It’s Time to End Influencer Marketing Fraud

The battle lines have been drawn: major brands are calling on the influencer marketing industry to choose a side when it comes to fraud.

Earlier this week, Unilever CMO, Keith Weed announced that the company “is pushing for greater transparency in the influencer marketing space to combat fraud in the digital ecosystem; create better experiences for consumers; and improve brands’ ability to measure impact.”

Weed also noted that Unilever is committed to addressing influencer marketing fraud on all fronts by refusing to purchase followers for any of its brands, avoiding partnerships with influencers who purchase followers themselves, and prioritizing influencer marketing platforms who increase transparency in business practice.

But the problem extends far beyond fake followers. The current influencer marketing landscape perpetuates this issue by rewarding influencers with the largest following, and using reach as a barometer for program success.

A January New York Times exposé uncovered the prevalence of follower fraud, noting that a single company was responsible for the circulation of over 200 million fake followers on Twitter alone.

The road to resolution for influencer marketing fraud starts at the root. Brands must validate that they are partnering with quality content creators with reliable influence, independent of metrics like reach. To be effective, marketers will need to abandon notions of perceived influence based on number of followers and align influencer incentives to the delivery of an actual business result.

Since inception, Linqia has taken a proactive approach to fraud prevention by anchoring on a business model that ties influencer compensation to a guaranteed business impact. Brands only pay us for the results we drive, and influencers are solely compensated based on the results they deliver.

Our pay-for-performance model requires us to be transparent and accountable in order to deliver guaranteed results for our partners. As a result, the risk of influencer follower fraud is significantly reduced when working with Linqia.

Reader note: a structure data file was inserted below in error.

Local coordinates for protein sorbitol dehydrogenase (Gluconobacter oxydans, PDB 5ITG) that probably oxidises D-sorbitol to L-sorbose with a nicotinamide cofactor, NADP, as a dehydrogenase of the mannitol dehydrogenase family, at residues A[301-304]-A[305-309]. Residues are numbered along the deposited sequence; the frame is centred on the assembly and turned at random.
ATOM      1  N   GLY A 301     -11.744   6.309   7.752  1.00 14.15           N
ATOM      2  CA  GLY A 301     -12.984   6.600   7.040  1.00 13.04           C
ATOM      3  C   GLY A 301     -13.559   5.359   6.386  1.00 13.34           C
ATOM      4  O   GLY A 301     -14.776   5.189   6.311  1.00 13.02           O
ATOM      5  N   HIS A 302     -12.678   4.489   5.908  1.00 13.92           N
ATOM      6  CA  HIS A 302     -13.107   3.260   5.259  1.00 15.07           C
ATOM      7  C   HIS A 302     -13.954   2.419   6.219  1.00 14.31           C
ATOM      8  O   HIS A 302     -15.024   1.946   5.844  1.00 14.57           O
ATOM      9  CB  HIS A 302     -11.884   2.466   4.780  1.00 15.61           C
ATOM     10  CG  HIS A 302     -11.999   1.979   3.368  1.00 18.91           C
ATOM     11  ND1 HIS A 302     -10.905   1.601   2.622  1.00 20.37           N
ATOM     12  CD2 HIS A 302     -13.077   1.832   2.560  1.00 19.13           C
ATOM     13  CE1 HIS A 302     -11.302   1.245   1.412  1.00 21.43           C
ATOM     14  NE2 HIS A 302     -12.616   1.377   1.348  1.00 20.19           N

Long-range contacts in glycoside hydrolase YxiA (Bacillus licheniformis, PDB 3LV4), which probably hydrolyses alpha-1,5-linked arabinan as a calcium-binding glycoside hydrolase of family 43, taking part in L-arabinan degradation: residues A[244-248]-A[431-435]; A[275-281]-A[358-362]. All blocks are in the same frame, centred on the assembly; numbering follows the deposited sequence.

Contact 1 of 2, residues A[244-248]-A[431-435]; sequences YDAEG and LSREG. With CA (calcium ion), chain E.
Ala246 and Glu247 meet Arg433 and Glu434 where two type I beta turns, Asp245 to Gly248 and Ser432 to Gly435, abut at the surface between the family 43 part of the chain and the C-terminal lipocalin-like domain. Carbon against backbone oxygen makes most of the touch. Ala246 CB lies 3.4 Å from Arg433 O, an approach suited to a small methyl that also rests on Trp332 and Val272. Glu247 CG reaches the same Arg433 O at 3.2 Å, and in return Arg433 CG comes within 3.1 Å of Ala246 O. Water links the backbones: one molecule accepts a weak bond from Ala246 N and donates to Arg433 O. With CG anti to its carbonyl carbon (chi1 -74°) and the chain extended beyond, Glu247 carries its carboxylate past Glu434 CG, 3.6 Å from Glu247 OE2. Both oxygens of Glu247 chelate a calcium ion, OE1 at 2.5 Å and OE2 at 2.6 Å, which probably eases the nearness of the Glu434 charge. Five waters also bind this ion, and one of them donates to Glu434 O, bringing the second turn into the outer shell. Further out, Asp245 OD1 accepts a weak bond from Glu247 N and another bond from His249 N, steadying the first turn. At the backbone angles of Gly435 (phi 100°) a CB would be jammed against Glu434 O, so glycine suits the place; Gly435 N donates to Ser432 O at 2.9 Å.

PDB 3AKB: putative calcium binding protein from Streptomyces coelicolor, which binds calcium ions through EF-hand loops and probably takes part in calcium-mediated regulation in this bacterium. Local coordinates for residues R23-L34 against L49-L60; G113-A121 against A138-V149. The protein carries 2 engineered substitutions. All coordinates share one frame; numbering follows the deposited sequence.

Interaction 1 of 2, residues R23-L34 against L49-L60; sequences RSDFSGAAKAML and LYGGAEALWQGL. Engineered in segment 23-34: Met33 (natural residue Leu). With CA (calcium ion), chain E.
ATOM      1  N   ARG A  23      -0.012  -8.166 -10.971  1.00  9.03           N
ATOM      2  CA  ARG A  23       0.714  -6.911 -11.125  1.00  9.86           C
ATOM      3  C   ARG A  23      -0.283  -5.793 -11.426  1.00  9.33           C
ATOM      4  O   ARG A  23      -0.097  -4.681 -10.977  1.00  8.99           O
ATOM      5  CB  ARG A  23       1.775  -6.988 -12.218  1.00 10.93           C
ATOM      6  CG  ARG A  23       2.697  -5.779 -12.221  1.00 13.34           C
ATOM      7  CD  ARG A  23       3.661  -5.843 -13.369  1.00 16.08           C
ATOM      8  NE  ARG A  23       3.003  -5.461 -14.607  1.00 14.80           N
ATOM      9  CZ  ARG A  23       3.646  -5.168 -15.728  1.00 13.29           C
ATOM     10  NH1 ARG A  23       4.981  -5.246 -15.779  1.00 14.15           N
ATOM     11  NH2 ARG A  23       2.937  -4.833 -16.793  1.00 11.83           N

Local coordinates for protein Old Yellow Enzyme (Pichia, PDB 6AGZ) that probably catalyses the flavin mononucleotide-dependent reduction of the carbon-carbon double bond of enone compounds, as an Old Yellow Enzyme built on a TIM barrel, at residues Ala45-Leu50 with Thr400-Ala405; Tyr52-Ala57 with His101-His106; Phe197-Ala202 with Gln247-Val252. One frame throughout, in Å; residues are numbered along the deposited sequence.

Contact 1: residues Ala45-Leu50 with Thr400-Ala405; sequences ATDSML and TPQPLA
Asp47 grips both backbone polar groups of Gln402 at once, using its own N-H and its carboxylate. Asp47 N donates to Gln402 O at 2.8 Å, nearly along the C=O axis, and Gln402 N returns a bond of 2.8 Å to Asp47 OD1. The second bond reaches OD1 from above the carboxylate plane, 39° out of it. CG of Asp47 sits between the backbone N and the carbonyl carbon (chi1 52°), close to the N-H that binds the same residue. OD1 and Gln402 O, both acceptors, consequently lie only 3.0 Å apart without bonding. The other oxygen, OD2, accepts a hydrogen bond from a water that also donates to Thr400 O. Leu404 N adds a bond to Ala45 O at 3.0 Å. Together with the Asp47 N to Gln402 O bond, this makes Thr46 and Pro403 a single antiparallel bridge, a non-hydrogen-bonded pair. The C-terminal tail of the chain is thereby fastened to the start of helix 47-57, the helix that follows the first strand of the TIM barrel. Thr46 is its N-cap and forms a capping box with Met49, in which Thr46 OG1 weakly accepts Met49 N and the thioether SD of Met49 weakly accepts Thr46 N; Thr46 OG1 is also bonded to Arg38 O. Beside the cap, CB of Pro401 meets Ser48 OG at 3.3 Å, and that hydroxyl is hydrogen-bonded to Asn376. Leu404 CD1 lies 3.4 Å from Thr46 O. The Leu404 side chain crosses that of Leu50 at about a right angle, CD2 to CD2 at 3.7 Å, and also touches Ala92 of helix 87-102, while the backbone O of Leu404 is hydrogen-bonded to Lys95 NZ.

Beyond our business model, the Linqia Performance Platform includes features to automatically detect and prevent other kinds of fraud, verify the legitimacy of influencers, and mitigate the impact of fraud-based click groups.

  • Linqia monitors engagement rates, click rates, comment sentiment, like-to-comment ratios, and follower growth patterns to verify that Linqia influencers are real people with real audiences.
  • Linqia mitigates the impact of bots using IP blacklists and flood control, click capping, and multiple metric evaluations to filter out fraud.
  • Linqia also monitors public forums and influencer groups to detect when influencers are soliciting engagement. If caught, the influencer is removed from the program and not compensated.
  • Linqia Performance Platform detects and excludes click fraud from reporting. So well that, our click counts are 50% more conservative than industry standards such as DFA, FlashTalking, and Sizmek.

Influencer marketing fraud prevention is inherently built into the DNA of our business, but we cannot do it alone. To combat influencer fraud, we must rely on brands to adopt a new lens – prioritizing business impact instead of reach – when quantifying the value of their influencer partners. The integrity of the industry depends on it.

April did not disappoint in the world of influencer marketing and the creator economy.